Sunday, December 9, 2007

Market Sentiment System Revisited - Part I

Last month I posted a two-part article building on the always excellent work of Dr. Brett Steenbarger of TraderFeed fame. The article presented an outline for an intermediate-term Market Sentiment-based swing trading system incorporating the observations of Dr. Steenbarger. As background, links to the article follow:

Part 1Market Sentiment Oscillator

Part 2Sentiment Trading System

With the closing of the open trade referenced in Part 2, I thought I would post the results of that hypothetical trade and revisit the original system to see how it might be improved.

First, November's trade opened on the 5th when the ten-day oscillator first fell below 0.995, and closed on the 30th when the 2-day RSI exceeded 90 for a total of 18 open trading days. This was about seven days longer than the average trade, as previously tested back through January 2003 (about 1,240 trading days).

Using the S&P500 (SPY) as the trading vehicle, the maximum drawdown of this trade would have been -6.1%, the worst of the entire test period. This comes as no surprise, as the test period represented a remarkable bull recovery right up until the recent stall. Nevertheless, due to the strength of the end-of-month bounce, by exit day the trade was down by only -0.7%.

This is the general nature of the trade: buying on extreme weakness in measured sentiment, and selling into price strength. However, as I wrote, "this simple system can generate long holds during very rocky times...." This trade was certainly no exception!

Second, the lesson to resolve was clearly how to avoid getting in too early. In this regard, I decided to take a closer day-by-day look at the ten-day oscillator in conjunction with the absolute value of its underlying indicator, as follows (the x-axes indicate days prior to exit):





As shown above, like many technical indicators, the best time to take the trade signal is when a divergence between the oscillator and its underlying value is observed, suggesting a change in momentum. Had the hypothetical trader waited for such a divergence to occur on or around the mid-point of the trade window, as indicated by the originally specified system, a significantly better result of +2.1% to +4.9% may have been achievable (see end-of-day bars -10 and -7, respectively).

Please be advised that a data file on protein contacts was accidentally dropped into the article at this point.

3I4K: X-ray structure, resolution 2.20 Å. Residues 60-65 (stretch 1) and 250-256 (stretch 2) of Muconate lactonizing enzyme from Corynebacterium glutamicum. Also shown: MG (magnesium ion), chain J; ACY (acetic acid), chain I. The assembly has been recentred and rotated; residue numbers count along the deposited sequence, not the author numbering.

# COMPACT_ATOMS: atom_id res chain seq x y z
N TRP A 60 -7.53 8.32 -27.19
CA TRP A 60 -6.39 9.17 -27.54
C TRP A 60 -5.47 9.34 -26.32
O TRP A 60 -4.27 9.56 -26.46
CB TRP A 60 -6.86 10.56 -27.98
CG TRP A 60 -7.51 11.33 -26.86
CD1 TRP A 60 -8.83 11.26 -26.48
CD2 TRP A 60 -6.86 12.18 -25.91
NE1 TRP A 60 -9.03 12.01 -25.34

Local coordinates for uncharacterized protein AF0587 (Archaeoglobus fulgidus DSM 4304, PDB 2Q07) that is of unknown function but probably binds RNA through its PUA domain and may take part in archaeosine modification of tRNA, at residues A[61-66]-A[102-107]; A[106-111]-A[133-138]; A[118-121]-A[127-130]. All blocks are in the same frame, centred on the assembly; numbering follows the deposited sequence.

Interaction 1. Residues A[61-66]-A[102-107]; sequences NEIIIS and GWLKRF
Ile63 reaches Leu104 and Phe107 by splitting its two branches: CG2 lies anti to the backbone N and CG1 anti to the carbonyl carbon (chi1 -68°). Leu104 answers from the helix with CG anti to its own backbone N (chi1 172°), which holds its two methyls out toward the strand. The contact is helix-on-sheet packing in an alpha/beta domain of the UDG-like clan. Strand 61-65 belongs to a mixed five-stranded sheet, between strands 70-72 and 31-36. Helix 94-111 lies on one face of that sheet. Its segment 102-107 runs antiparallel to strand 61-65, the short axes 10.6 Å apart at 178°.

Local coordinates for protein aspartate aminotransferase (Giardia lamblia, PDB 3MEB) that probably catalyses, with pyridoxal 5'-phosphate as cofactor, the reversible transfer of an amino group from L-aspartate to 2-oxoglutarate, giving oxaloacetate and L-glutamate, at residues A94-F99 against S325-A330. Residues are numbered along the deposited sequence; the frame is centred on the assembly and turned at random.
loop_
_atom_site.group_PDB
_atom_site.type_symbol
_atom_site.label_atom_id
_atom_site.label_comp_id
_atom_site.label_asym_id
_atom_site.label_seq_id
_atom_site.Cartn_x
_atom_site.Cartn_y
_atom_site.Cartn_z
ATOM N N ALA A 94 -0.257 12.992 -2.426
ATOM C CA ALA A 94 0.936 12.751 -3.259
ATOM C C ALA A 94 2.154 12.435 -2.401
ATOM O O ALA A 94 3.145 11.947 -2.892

Visually reviewing prior open trade periods, I made similar divergence improvement observations. This inspired the following rule modifications:

Buy – Buy the SPY at the close when (1) the oscillator has fallen below 0.996 during one the prior three days, and (2) the two-day RSI of the SPY is below 50. These rules are somewhat looser than before, but two additional criteria are added to pinpoint a potential divergence point, including: (3) the oscillator must be higher than its lowest close within the last three days; and, (4) the underlying indicator must be lower than its highest close within the last three days. In other words, the oscillator must have potentially bottomed, and the underlying indicator must have potentially topped.

Sell – Sell after the earliest of the following: the oscillator reaches 1.01, the 2-day RSI of the SPY exceeds 90, or twenty days has passed. This is the same as before.

During the test period, this modified system would have generated a 53% gain before trading costs with 28 wins out of 31 signals (90% wins/ average +1.7% gain), and was invested 21% of the time for an average hold period of eight days with a maximum drawdown of -4.3%.

These results demonstrate the desirable attributes of a lower drawdown, a higher win rate, a shorter average trade duration, and less total market exposure as compared to the system's first iteration. Indeed, the most recent November trade would have recorded a +2.3% gain. Even better absolute results may be garnered by waiving the higher oscillator criteria (rule #3) and just waiting for a confirmed capitulation of the underlying absolute indicator (total gains of 65%). These results challenge the total gains of the SPY over the same period (+79%) with substantially less market exposure.

This analysis is still "Level 2" at best, and more work is required before I would consider the system tradable per se, including a parameter sensitivity test. In a later article, I will also take a look at how the system might be used, if at all, intraday.

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